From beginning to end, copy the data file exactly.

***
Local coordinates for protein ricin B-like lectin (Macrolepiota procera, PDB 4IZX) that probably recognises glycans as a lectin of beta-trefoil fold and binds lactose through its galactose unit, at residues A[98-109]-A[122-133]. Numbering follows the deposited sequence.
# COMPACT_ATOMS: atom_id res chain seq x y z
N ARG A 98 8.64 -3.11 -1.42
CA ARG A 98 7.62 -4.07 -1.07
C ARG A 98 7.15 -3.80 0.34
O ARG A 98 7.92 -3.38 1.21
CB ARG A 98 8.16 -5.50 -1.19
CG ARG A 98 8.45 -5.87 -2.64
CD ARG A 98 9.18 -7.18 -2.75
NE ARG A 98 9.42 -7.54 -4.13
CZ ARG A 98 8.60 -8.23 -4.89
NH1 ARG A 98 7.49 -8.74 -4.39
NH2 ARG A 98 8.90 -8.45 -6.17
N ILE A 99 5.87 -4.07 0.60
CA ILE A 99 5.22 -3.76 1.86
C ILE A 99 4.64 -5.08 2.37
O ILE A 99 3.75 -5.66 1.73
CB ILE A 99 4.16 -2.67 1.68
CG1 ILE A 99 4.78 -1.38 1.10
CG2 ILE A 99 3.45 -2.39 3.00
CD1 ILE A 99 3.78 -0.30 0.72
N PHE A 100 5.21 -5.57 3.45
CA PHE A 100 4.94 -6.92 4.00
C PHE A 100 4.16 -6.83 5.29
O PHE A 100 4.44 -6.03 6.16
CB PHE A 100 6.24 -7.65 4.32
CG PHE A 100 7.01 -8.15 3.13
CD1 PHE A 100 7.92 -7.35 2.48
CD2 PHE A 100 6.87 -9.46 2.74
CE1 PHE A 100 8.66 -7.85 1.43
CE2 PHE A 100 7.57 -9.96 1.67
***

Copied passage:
Local coordinates for protein ricin B-like lectin (Macrolepiota procera, PDB 4IZX) that probably recognises glycans as a lectin of beta-trefoil fold and binds lactose through its galactose unit, at residues A[98-109]-A[122-133]. Numbering follows the deposited sequence.
# COMPACT_ATOMS: atom_id res chain seq x y z
N ARG A 98 8.64 -3.11 -1.42
CA ARG A 98 7.62 -4.07 -1.07
C ARG A 98 7.15 -3.80 0.34
O ARG A 98 7.92 -3.38 1.21
CB ARG A 98 8.16 -5.50 -1.19
CG ARG A 98 8.45 -5.87 -2.64
CD ARG A 98 9.18 -7.18 -2.75
NE ARG A 98 9.42 -7.54 -4.13
CZ ARG A 98 8.60 -8.23 -4.89
NH1 ARG A 98 7.49 -8.74 -4.39
NH2 ARG A 98 8.90 -8.45 -6.17
N ILE A 99 5.87 -4.07 0.60
CA ILE A 99 5.22 -3.76 1.86
C ILE A 99 4.64 -5.08 2.37
O ILE A 99 3.75 -5.66 1.73
CB ILE A 99 4.16 -2.67 1.68
CG1 ILE A 99 4.78 -1.38 1.10
CG2 ILE A 99 3.45 -2.39 3.00
CD1 ILE A 99 3.78 -0.30 0.72
N PHE A 100 5.21 -5.57 3.45
CA PHE A 100 4.94 -6.92 4.00
C PHE A 100 4.16 -6.83 5.29
O PHE A 100 4.44 -6.03 6.16
CB PHE A 100 6.24 -7.65 4.32
CG PHE A 100 7.01 -8.15 3.13
CD1 PHE A 100 7.92 -7.35 2.48
CD2 PHE A 100 6.87 -9.46 2.74
CE1 PHE A 100 8.66 -7.85 1.43
CE2 PHE A 100 7.57 -9.96 1.67